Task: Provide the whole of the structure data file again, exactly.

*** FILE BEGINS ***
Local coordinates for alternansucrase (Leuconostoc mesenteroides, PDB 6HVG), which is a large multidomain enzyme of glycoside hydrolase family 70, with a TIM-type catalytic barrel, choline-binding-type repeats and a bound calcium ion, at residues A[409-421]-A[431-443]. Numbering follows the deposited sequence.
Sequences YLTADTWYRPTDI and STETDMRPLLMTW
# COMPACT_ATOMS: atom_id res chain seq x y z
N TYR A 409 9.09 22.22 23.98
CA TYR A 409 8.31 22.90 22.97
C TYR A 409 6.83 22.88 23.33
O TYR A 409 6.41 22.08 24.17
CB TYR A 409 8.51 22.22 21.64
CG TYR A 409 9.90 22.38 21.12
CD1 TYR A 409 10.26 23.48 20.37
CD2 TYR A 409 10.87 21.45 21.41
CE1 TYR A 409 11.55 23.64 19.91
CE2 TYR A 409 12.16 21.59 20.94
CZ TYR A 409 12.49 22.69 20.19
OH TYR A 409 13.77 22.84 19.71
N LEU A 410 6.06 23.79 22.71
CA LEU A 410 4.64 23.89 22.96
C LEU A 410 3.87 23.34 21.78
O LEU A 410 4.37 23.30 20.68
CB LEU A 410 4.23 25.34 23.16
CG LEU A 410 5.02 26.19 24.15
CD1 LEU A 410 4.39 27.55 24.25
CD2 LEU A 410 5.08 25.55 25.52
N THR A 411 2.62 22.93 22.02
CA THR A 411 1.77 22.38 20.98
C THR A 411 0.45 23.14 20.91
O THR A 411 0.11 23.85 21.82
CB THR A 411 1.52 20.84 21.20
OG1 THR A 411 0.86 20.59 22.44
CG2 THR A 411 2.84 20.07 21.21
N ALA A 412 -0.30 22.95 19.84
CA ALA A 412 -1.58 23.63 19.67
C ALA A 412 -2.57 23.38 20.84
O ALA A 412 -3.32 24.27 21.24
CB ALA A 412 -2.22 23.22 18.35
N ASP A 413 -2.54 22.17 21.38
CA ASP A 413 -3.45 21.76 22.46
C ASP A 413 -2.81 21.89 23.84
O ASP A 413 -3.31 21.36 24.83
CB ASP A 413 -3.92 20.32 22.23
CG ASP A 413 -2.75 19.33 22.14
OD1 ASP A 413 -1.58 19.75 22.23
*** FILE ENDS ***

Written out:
Local coordinates for alternansucrase (Leuconostoc mesenteroides, PDB 6HVG), which is a large multidomain enzyme of glycoside hydrolase family 70, with a TIM-type catalytic barrel, choline-binding-type repeats and a bound calcium ion, at residues A[409-421]-A[431-443]. Numbering follows the deposited sequence.
Sequences YLTADTWYRPTDI and STETDMRPLLMTW
# COMPACT_ATOMS: atom_id res chain seq x y z
N TYR A 409 9.09 22.22 23.98
CA TYR A 409 8.31 22.90 22.97
C TYR A 409 6.83 22.88 23.33
O TYR A 409 6.41 22.08 24.17
CB TYR A 409 8.51 22.22 21.64
CG TYR A 409 9.90 22.38 21.12
CD1 TYR A 409 10.26 23.48 20.37
CD2 TYR A 409 10.87 21.45 21.41
CE1 TYR A 409 11.55 23.64 19.91
CE2 TYR A 409 12.16 21.59 20.94
CZ TYR A 409 12.49 22.69 20.19
OH TYR A 409 13.77 22.84 19.71
N LEU A 410 6.06 23.79 22.71
CA LEU A 410 4.64 23.89 22.96
C LEU A 410 3.87 23.34 21.78
O LEU A 410 4.37 23.30 20.68
CB LEU A 410 4.23 25.34 23.16
CG LEU A 410 5.02 26.19 24.15
CD1 LEU A 410 4.39 27.55 24.25
CD2 LEU A 410 5.08 25.55 25.52
N THR A 411 2.62 22.93 22.02
CA THR A 411 1.77 22.38 20.98
C THR A 411 0.45 23.14 20.91
O THR A 411 0.11 23.85 21.82
CB THR A 411 1.52 20.84 21.20
OG1 THR A 411 0.86 20.59 22.44
CG2 THR A 411 2.84 20.07 21.21
N ALA A 412 -0.30 22.95 19.84
CA ALA A 412 -1.58 23.63 19.67
C ALA A 412 -2.57 23.38 20.84
O ALA A 412 -3.32 24.27 21.24
CB ALA A 412 -2.22 23.22 18.35
N ASP A 413 -2.54 22.17 21.38
CA ASP A 413 -3.45 21.76 22.46
C ASP A 413 -2.81 21.89 23.84
O ASP A 413 -3.31 21.36 24.83
CB ASP A 413 -3.92 20.32 22.23
CG ASP A 413 -2.75 19.33 22.14
OD1 ASP A 413 -1.58 19.75 22.23